Oct. 15, 2007— -- While gastric bypass surgery may help obese people improve their health by shedding weight, the procedure may have a darker flipside when it comes to patients' risk of death from suicide and a continued risk of heart disease.
According to a study published in the current issue of the journal Archives of Surgery, this increased risk may indicate that bariatric surgery patients may require more intense follow-up in the months and years after their procedures.
And while heart disease proved to be a major killer, most striking was the increase in suicide and accidental drug overdose after such surgeries, said Dr. Cori McBride, director of bariatric surgery at the University of Nebraska Medical Center in Omaha, who was not affiliated with the study.
"Bariatric surgery does not cure depression, and these patients need treatment for depression," she said.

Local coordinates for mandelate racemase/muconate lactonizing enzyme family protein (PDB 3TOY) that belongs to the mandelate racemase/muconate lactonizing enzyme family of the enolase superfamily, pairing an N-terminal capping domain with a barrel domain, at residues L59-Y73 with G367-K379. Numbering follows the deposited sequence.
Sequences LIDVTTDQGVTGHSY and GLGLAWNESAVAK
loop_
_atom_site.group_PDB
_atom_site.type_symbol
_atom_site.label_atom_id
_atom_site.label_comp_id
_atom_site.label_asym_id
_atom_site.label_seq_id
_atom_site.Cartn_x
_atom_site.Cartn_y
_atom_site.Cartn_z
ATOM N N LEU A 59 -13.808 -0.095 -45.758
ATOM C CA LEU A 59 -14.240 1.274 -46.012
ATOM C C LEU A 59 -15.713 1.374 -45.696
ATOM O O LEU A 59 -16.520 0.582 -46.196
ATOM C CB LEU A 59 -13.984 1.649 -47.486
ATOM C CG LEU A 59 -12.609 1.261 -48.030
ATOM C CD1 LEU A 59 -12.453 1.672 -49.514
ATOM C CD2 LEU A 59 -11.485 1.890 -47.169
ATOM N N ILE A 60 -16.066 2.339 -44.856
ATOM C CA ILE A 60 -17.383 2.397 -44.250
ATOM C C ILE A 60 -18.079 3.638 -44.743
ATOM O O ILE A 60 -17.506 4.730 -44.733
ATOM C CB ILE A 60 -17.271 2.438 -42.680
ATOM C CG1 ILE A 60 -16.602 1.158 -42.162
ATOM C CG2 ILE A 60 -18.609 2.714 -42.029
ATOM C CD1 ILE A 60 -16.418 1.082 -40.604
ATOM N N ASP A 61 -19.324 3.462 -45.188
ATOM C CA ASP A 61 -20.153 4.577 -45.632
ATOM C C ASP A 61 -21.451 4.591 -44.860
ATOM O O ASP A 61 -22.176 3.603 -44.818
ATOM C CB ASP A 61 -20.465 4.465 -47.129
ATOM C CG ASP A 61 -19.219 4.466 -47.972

Dr. Daniel Jones, director of the bariatric program at Beth Israel Deaconess Medical Center in Boston, agreed that the most startling finding is the risk of suicide after gastric bypass.
"This emphasizes the very important role of long-term follow-up, support groups and access to psychological services — which are not always covered by insurance companies," he said.
"Bariatric surgeons at accredited bariatric centers have committed to preoperative screening by multidisciplinary teams, and to long-term follow-up," he said. "Insurance carriers need to make the same commitment to health maintenance."
In this study, researchers examined records of 16,683 bariatric surgeries among Pennsylvania residents. They found a substantial number of excess deaths attributed to both suicide and heart disease after surgery.
The death rates appear higher in men than in women, and increase with age, especially among those over 65 years of age. As postsurgery time increased, so did the death rates, with heart disease topping the list.
"This study underscores that coronary heart disease is the leading cause of death in these extremely obese patients," said Dr. Anita Courcoulas, chief of minimally invasive bariatric and general surgery at the University of Pittsburgh Medical Center.